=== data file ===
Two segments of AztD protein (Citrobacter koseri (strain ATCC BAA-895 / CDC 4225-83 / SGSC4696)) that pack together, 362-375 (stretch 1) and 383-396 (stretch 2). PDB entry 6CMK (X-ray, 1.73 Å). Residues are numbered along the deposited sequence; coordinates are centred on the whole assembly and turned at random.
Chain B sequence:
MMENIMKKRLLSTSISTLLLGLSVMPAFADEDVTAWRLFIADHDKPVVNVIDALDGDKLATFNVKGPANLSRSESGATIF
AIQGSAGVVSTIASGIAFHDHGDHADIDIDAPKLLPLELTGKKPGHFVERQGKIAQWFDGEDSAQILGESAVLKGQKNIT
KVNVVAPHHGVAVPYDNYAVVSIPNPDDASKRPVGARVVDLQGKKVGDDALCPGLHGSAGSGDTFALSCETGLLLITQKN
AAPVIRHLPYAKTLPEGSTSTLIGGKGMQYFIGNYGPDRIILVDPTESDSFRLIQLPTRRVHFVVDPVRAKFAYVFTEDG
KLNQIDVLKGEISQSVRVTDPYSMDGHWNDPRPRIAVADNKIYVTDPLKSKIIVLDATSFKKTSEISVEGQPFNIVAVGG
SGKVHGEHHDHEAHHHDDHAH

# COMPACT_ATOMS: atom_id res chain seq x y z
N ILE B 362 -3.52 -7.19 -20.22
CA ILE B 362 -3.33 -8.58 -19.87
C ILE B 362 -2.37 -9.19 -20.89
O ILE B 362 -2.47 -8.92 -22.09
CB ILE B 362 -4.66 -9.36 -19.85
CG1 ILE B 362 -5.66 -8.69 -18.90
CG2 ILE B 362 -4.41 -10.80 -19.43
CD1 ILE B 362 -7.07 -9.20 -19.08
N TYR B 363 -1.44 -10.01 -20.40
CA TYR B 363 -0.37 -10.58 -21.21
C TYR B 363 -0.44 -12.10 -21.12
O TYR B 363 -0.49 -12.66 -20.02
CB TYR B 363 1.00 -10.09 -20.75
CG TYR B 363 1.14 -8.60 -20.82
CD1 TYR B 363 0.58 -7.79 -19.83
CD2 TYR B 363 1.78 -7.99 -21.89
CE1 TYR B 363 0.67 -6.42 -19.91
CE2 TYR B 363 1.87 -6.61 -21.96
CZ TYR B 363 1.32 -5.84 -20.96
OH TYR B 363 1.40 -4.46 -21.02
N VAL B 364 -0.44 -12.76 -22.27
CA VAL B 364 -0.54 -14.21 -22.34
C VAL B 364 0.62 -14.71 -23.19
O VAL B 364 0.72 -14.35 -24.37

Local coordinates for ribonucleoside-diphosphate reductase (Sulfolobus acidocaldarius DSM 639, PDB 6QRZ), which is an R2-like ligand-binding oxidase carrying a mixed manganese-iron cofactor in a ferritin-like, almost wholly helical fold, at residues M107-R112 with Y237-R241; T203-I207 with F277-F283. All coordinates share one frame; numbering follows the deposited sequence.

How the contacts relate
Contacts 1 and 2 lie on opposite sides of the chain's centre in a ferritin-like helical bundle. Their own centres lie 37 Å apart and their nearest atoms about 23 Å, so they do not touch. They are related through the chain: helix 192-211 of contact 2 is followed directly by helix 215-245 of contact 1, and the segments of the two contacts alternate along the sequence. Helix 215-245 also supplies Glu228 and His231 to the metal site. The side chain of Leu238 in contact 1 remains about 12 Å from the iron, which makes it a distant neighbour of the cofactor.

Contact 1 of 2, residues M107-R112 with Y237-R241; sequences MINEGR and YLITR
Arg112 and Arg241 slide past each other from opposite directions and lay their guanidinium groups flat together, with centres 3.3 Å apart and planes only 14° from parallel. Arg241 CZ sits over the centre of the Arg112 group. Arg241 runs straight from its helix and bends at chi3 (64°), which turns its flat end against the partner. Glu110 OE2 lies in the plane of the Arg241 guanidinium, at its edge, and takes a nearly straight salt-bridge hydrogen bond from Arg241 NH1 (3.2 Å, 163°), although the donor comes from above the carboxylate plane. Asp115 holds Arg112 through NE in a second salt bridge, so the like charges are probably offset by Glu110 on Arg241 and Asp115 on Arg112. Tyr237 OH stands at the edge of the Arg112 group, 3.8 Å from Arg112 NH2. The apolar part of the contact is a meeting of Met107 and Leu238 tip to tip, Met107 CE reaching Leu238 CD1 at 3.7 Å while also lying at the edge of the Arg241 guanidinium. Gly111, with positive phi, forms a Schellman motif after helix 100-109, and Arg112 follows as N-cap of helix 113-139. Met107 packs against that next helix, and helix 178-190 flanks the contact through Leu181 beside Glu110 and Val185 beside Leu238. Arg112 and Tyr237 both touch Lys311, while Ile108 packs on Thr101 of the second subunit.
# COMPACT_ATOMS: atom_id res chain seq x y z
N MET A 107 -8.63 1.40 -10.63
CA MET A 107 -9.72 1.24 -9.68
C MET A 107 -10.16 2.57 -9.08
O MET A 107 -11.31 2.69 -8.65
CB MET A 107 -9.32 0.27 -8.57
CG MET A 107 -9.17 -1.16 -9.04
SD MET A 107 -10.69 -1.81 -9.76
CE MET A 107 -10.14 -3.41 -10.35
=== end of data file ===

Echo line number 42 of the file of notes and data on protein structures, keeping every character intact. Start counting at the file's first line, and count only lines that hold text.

C MET A 107 -10.16 2.57 -9.08